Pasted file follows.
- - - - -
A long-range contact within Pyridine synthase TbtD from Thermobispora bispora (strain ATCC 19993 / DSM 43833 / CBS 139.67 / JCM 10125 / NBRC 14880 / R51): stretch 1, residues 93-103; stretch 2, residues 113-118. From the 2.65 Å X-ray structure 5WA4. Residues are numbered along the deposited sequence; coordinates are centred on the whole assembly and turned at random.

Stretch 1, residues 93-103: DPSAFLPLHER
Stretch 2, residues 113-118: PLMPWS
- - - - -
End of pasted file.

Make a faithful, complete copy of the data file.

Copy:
A long-range contact within Pyridine synthase TbtD from Thermobispora bispora (strain ATCC 19993 / DSM 43833 / CBS 139.67 / JCM 10125 / NBRC 14880 / R51): stretch 1, residues 93-103; stretch 2, residues 113-118. From the 2.65 Å X-ray structure 5WA4. Residues are numbered along the deposited sequence; coordinates are centred on the whole assembly and turned at random.

Stretch 1, residues 93-103: DPSAFLPLHER
Stretch 2, residues 113-118: PLMPWS